In the afternoon, I went to more OSCON sessions. First, I went to Nested Data Parallelism in Haskell by Simon Peyton-Jones, the same guy who gave the keynote talk I went to. This time, he was talking about extending the Haskell compiler to do data parallelism. Flat data parallelism is when a computation is split into chunks and processing distributed across processor. Nested data parallelism is where the depth and complexity of the algorithm depends on the data so it isn’t simple to split up. Flattening transformation can turn these problems into flat ones that can be chunked. Also, multiple steps can be fused together into single ones. The special syntax and data parallel extensions they wrote for the GHC allows the compiler to do these transformations. He pointed out that this is only possible with purely functional languages. He thinks that functional languages are the future for scaling to multiple cores.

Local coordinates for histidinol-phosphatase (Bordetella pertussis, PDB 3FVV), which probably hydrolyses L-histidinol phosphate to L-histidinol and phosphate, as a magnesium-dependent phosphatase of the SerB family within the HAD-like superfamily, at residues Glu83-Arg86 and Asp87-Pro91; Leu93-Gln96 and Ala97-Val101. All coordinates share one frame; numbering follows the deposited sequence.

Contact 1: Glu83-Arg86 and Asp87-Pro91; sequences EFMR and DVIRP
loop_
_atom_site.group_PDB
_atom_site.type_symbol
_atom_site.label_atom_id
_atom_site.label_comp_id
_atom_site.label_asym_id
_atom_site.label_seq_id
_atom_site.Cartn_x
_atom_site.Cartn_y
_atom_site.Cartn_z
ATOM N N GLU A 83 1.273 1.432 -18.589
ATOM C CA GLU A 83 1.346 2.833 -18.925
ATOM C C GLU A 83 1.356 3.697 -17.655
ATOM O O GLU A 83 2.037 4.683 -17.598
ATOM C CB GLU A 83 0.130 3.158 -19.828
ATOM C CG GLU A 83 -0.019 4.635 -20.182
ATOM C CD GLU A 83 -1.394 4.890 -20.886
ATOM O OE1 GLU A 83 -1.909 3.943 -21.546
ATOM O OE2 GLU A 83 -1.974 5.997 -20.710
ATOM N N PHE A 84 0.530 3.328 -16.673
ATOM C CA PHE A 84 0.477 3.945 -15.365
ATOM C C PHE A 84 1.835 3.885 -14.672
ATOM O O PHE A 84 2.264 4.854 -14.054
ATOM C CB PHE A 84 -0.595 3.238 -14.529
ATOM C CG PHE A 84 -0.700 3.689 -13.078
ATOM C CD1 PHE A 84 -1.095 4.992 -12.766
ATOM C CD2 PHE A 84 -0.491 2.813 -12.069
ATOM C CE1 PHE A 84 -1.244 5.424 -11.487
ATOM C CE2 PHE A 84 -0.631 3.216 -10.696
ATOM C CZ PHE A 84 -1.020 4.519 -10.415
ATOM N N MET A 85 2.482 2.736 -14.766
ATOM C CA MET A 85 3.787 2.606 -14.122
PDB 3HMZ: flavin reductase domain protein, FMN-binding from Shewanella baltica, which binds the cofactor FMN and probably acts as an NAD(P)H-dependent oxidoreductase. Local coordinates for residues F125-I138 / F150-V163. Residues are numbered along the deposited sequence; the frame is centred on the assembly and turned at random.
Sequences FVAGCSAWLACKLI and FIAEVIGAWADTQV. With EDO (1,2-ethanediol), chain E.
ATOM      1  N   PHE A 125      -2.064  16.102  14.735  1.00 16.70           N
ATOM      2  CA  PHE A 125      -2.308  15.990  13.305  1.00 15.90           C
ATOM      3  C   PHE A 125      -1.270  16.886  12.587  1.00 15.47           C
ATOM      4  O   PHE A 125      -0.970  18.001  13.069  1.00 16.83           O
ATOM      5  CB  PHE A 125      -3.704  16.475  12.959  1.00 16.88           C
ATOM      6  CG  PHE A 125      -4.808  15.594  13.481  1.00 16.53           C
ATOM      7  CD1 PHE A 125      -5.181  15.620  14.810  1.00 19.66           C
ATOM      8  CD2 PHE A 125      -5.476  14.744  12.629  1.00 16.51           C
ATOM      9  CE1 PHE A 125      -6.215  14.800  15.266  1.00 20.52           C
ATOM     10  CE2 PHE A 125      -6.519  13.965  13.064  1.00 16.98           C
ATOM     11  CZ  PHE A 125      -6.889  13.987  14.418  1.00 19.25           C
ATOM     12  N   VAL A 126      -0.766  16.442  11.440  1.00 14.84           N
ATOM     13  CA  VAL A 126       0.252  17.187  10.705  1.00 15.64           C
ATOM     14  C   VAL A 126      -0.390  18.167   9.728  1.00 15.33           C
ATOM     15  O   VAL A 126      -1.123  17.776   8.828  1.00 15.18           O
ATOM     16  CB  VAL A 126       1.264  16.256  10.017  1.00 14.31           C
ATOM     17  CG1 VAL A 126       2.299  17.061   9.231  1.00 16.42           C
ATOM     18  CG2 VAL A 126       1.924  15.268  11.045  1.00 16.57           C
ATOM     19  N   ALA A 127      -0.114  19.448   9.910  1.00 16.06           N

Next, I went to Hecl: Open Source Scripting for Mobile Phones by David Welton. Hecl is a dynamic scripting language for mobile phones. It is interpreter, written in Java, and designed to run on J2ME. It has a very simple syntax based on Tcl. The interpreter runs in a tiny amount of space. It has support for making widgets and basic GUIs.
Finally, I went to Using Puppet to Manage Your Network by Luke Kaines. I went to a talk on Puppet last year. This talk was much better since he talked about how Puppet works and how it could be used instead of vaguely talking about why it was useful. Puppet has definitely gotten some recognition since this talk was well attended. Most of the content was familiar to me from working with Puppet but I learned a couple of things about reporting changes and modules.